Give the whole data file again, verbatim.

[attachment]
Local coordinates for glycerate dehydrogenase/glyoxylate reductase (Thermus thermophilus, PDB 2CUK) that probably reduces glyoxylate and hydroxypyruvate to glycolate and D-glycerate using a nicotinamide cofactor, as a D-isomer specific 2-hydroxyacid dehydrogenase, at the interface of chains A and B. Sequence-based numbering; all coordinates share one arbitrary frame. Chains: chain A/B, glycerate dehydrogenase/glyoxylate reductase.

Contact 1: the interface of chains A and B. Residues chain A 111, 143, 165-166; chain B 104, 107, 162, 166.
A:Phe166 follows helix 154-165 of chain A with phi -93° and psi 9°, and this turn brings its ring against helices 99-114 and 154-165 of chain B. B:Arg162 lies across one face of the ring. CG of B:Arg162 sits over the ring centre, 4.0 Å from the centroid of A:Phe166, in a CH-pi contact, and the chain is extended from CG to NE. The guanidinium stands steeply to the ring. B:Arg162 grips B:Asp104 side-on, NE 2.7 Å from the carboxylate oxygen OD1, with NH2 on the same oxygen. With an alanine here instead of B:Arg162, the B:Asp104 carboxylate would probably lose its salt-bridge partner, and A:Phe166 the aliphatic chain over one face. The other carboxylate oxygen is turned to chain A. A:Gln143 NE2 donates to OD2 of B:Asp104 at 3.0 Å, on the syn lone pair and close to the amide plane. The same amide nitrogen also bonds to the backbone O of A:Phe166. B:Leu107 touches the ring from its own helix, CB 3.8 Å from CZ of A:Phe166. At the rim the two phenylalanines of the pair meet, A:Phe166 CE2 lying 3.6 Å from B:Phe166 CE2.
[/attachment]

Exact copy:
Local coordinates for glycerate dehydrogenase/glyoxylate reductase (Thermus thermophilus, PDB 2CUK) that probably reduces glyoxylate and hydroxypyruvate to glycolate and D-glycerate using a nicotinamide cofactor, as a D-isomer specific 2-hydroxyacid dehydrogenase, at the interface of chains A and B. Sequence-based numbering; all coordinates share one arbitrary frame. Chains: chain A/B, glycerate dehydrogenase/glyoxylate reductase.

Contact 1: the interface of chains A and B. Residues chain A 111, 143, 165-166; chain B 104, 107, 162, 166.
A:Phe166 follows helix 154-165 of chain A with phi -93° and psi 9°, and this turn brings its ring against helices 99-114 and 154-165 of chain B. B:Arg162 lies across one face of the ring. CG of B:Arg162 sits over the ring centre, 4.0 Å from the centroid of A:Phe166, in a CH-pi contact, and the chain is extended from CG to NE. The guanidinium stands steeply to the ring. B:Arg162 grips B:Asp104 side-on, NE 2.7 Å from the carboxylate oxygen OD1, with NH2 on the same oxygen. With an alanine here instead of B:Arg162, the B:Asp104 carboxylate would probably lose its salt-bridge partner, and A:Phe166 the aliphatic chain over one face. The other carboxylate oxygen is turned to chain A. A:Gln143 NE2 donates to OD2 of B:Asp104 at 3.0 Å, on the syn lone pair and close to the amide plane. The same amide nitrogen also bonds to the backbone O of A:Phe166. B:Leu107 touches the ring from its own helix, CB 3.8 Å from CZ of A:Phe166. At the rim the two phenylalanines of the pair meet, A:Phe166 CE2 lying 3.6 Å from B:Phe166 CE2.